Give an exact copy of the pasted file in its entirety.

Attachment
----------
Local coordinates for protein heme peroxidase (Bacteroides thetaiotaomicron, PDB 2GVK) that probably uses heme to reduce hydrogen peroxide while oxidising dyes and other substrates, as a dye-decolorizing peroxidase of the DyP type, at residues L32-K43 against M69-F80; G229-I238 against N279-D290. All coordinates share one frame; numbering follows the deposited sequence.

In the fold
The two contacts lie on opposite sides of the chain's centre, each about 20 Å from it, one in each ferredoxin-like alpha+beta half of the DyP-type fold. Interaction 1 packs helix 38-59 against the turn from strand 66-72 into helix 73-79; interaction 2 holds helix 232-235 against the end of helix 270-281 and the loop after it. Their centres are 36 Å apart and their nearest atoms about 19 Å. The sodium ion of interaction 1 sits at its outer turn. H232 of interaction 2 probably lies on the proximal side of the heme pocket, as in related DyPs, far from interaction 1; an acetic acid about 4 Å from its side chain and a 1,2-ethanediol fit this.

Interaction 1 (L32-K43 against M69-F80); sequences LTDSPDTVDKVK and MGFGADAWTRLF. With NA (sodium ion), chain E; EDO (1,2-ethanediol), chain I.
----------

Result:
Local coordinates for protein heme peroxidase (Bacteroides thetaiotaomicron, PDB 2GVK) that probably uses heme to reduce hydrogen peroxide while oxidising dyes and other substrates, as a dye-decolorizing peroxidase of the DyP type, at residues L32-K43 against M69-F80; G229-I238 against N279-D290. All coordinates share one frame; numbering follows the deposited sequence.

In the fold
The two contacts lie on opposite sides of the chain's centre, each about 20 Å from it, one in each ferredoxin-like alpha+beta half of the DyP-type fold. Interaction 1 packs helix 38-59 against the turn from strand 66-72 into helix 73-79; interaction 2 holds helix 232-235 against the end of helix 270-281 and the loop after it. Their centres are 36 Å apart and their nearest atoms about 19 Å. The sodium ion of interaction 1 sits at its outer turn. H232 of interaction 2 probably lies on the proximal side of the heme pocket, as in related DyPs, far from interaction 1; an acetic acid about 4 Å from its side chain and a 1,2-ethanediol fit this.

Interaction 1 (L32-K43 against M69-F80); sequences LTDSPDTVDKVK and MGFGADAWTRLF. With NA (sodium ion), chain E; EDO (1,2-ethanediol), chain I.